The turnip which is called "™swede"™ "“ Swedish largely the world over is not really a Swedish root vegetable but it grows well here and was cultivated a lot in Sweden during the 1700s and 1800s as a nourishing food for both people and livestock.
It originates in Switzerland, where a far-sighted botanist, Gaspard Bauhin, made a series of crossings between Egg Turnip and other kinds of cabbage and managed to find the combination for the swede and that Northern Europe was the correct environment for the new root was soon apparent. However, some researchers maintain that the swede is a wild crossing or mutation originating in European Russia.
Now the swede has lost much of its status being pushed aside by other and "˜nicer"™ vegetables. The old turnip, Brassica rapa, is another species than the swede. The swede is very hardy and easily pleased and can be grown in most soils, where access to potassium, phosphorus and water is good. Fertilize with natural manure, compost or green manure but do not give too much. If you do, the tops could become enormous. Soft brown spots inside the root indicate a lack of boron. Read in the chapter on growing cabbage plants for further advice on co-planting, attacks, seeds etc.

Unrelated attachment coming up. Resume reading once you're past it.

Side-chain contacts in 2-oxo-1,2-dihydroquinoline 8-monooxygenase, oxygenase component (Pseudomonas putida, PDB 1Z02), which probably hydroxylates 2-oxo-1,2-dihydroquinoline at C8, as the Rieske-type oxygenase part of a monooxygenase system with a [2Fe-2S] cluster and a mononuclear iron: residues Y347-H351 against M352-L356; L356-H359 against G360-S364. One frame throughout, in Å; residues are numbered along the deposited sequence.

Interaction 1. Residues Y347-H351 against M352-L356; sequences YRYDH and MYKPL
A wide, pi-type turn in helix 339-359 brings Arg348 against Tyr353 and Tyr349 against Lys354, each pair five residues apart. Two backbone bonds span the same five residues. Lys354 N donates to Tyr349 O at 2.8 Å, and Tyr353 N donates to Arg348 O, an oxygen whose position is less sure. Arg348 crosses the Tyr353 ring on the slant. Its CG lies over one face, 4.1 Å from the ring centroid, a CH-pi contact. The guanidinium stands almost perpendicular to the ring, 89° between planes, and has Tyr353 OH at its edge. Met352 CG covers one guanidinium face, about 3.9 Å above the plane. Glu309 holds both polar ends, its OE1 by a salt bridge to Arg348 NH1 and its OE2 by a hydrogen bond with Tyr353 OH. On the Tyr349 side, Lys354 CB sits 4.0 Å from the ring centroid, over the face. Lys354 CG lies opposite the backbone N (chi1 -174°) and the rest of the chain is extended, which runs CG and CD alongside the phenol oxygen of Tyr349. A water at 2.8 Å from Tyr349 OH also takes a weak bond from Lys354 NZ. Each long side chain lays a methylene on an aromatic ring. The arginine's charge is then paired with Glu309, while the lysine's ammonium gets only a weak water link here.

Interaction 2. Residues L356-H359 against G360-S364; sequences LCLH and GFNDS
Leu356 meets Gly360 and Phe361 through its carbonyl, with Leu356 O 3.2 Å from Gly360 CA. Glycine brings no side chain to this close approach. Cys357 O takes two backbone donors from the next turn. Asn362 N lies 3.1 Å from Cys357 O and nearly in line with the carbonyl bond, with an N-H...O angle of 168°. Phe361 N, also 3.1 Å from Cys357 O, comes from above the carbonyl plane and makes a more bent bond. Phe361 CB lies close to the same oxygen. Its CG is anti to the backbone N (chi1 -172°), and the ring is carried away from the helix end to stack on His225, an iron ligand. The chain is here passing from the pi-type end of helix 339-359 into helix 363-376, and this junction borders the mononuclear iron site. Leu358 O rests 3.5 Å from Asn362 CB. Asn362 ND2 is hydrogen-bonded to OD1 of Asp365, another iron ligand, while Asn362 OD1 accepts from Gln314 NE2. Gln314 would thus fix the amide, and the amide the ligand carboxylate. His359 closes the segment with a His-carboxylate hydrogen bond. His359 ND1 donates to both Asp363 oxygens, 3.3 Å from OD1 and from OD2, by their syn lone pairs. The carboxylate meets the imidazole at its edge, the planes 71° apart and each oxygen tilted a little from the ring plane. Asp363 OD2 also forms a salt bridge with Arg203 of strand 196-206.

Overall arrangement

SOWING: Sow about 1 cm deep directly as soon as the soil has warmed up a bit. If there is a great risk of attacks by the cabbage-fly, wait with the sowing until the latter half of June. The swarming time of the flies is then almost over and they have done their worst. Sow later as well if the roots are to be stored. The swede can be pre-cultivated in a hot-bed or indoors for an extra early harvest. Read the chapter on White Cabbage.
SPACING: Keep 15-20 cm between the plants and 40-50 cm between the rows.
HARVEST: Harvest the swedes during the whole summer from a size of a few cm in diameter and so on. Those roots which are intended for storage should be taken up in late autumn. Do, however, let them thaw out completely before harvest after frosty nights. Save a few cm of the tops and put the roots in sacks in a cool, damp place.
SEEDS: 300-500 seeds/g, one portion sows 10-15 m and 15-20 g for 100 m. 8 g yield about 1000 seedlings in pre-cultivation.